Performance of the Parallel Climate Model

on the SGI Origin 2000 and the CRAY T3E

Thomas Bettge, Anthony Craig, Rodney James, Warren G. Strand, Jr., and Vincent Wayland
National Center for Atmospheric Research, 1850 Table Mesa Drive, Boulder, CO 80303

The DOE Parallel Climate Model (PCM) is a tightly coupled model of the earth's physical and dynamic climate system, and includes fully active components of the atmosphere, ocean, land, and sea ice. It was designed for use on the T3E massively parallel machine architecture, and adapted for use on the distributed shared memory Origin 2000. The computational design of the PCM is discussed. Performance experiences on the T3E and Origin 2000 are presented.
Silicon Graphics Origin 2000, Cray T3E, performance, scalability, MPP, DSM, MPI, SHMEM, climate modeling


Over the past two decades the U.S. Department of Energy (DOE) has sponsored climate modeling research activities aimed at addressing the potential impact of man-induced climate changes and developing energy use strategies. The goal of the DOE activity in the past three years at the National Center for Atmospheric Research (NCAR) was to construct a climate system model, targeting MPP (massively parallel processor) and DSM (distributed shared memory) machines, by exploiting previous DOE-supported parallel modeling efforts developed under the program on Computer Hardware, Advanced Mathematics, and Model Physics (CHAMMP). In late 1997 this effort culminated with the emergence of the Parallel Climate Model (PCM).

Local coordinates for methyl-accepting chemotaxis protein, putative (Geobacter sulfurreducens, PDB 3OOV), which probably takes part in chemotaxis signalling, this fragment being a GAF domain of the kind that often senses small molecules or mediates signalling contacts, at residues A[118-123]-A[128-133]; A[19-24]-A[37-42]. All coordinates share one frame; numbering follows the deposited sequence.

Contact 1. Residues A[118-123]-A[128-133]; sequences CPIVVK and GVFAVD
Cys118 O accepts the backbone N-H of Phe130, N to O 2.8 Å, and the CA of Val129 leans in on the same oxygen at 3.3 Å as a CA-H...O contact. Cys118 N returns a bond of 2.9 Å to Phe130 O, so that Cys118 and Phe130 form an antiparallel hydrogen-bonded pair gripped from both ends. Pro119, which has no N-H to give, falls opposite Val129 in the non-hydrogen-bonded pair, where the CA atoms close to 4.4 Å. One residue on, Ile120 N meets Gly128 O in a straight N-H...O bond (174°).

The PCM is a fully coupled climate system model and includes numerical models of the atmosphere, land, ocean, and sea ice. The early target architecture of the PCM was the Cray T3E900 at the National Energy Research Supercomputing Center (NERSC). After initial tests on the T3E, it became apparent that SGI Origin 2000/128 (O2K) systems would be available at NCAR and the Los Alamos National Laboratory (LANL). Thus, while the PCM was initially a distributed memory code using the SHMEM on the T3E, it was quickly and easily ported to the O2K by installing and implementing the industry standard Message Passing Interface (MPI).

The primary purpose of this paper is to describe performance of the PCM on the T3E and O2K.

Background Information

a. The Machines

The long production integrations of the PCM are performed on the O2K machines at NCAR (250MHz, 128pes, 16GB memory) and at LANL (250MHz, 128pes, 32GB memory), and on the T3E900 (792pes, 256 MB memory per pe) at NERSC.

b. The Models

The PCM consists of four basic climate component models - atmosphere, land, ocean, and sea ice - which are coupled via a facility known as the flux coupler.

The atmospheric model is the NCAR Community Climate Model, Version 3.2, which is used with a horizontal resolution of T42 (equivalent to a grid spacing of about 3 degrees) and 18 vertical levels. The model was originally built for Parallel Vector Processor (PVP) architectures, but was modified for MPP use (Cray T3D/T3E) employing a one-dimensional data distribution decomposition in physical space according to latitude line. The T42 resolution contains 64 Gaussian latitude lines, limiting the multiple processor use to 64 processors. The basic design and a summary of the performance of this model is given by Hack[1]. The land model is currently embedded in CCM3.